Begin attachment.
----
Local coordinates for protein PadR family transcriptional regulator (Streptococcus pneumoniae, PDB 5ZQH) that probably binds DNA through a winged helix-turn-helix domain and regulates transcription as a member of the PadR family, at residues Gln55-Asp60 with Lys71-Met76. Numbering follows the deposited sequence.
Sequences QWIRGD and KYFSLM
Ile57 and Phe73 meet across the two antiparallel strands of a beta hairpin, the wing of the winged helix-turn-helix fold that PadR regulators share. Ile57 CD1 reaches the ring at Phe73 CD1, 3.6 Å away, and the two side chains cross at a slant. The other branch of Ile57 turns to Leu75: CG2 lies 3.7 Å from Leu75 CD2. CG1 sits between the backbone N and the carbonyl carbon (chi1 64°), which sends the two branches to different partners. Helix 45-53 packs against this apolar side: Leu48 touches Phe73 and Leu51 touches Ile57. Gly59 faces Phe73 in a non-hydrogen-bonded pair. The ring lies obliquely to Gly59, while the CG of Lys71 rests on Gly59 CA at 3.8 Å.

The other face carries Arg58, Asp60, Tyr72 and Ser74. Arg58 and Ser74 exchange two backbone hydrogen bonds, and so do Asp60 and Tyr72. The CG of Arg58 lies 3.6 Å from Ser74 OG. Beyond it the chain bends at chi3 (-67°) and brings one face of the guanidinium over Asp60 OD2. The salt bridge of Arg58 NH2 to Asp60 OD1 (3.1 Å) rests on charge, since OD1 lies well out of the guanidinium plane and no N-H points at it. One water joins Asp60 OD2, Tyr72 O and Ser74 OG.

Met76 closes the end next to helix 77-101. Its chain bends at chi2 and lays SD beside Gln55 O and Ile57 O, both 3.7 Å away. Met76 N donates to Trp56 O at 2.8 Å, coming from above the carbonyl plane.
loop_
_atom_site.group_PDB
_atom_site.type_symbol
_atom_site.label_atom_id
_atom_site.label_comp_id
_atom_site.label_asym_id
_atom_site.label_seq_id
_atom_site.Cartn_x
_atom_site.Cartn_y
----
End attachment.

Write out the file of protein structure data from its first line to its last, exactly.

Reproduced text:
Local coordinates for protein PadR family transcriptional regulator (Streptococcus pneumoniae, PDB 5ZQH) that probably binds DNA through a winged helix-turn-helix domain and regulates transcription as a member of the PadR family, at residues Gln55-Asp60 with Lys71-Met76. Numbering follows the deposited sequence.
Sequences QWIRGD and KYFSLM
Ile57 and Phe73 meet across the two antiparallel strands of a beta hairpin, the wing of the winged helix-turn-helix fold that PadR regulators share. Ile57 CD1 reaches the ring at Phe73 CD1, 3.6 Å away, and the two side chains cross at a slant. The other branch of Ile57 turns to Leu75: CG2 lies 3.7 Å from Leu75 CD2. CG1 sits between the backbone N and the carbonyl carbon (chi1 64°), which sends the two branches to different partners. Helix 45-53 packs against this apolar side: Leu48 touches Phe73 and Leu51 touches Ile57. Gly59 faces Phe73 in a non-hydrogen-bonded pair. The ring lies obliquely to Gly59, while the CG of Lys71 rests on Gly59 CA at 3.8 Å.

The other face carries Arg58, Asp60, Tyr72 and Ser74. Arg58 and Ser74 exchange two backbone hydrogen bonds, and so do Asp60 and Tyr72. The CG of Arg58 lies 3.6 Å from Ser74 OG. Beyond it the chain bends at chi3 (-67°) and brings one face of the guanidinium over Asp60 OD2. The salt bridge of Arg58 NH2 to Asp60 OD1 (3.1 Å) rests on charge, since OD1 lies well out of the guanidinium plane and no N-H points at it. One water joins Asp60 OD2, Tyr72 O and Ser74 OG.

Met76 closes the end next to helix 77-101. Its chain bends at chi2 and lays SD beside Gln55 O and Ile57 O, both 3.7 Å away. Met76 N donates to Trp56 O at 2.8 Å, coming from above the carbonyl plane.
loop_
_atom_site.group_PDB
_atom_site.type_symbol
_atom_site.label_atom_id
_atom_site.label_comp_id
_atom_site.label_asym_id
_atom_site.label_seq_id
_atom_site.Cartn_x
_atom_site.Cartn_y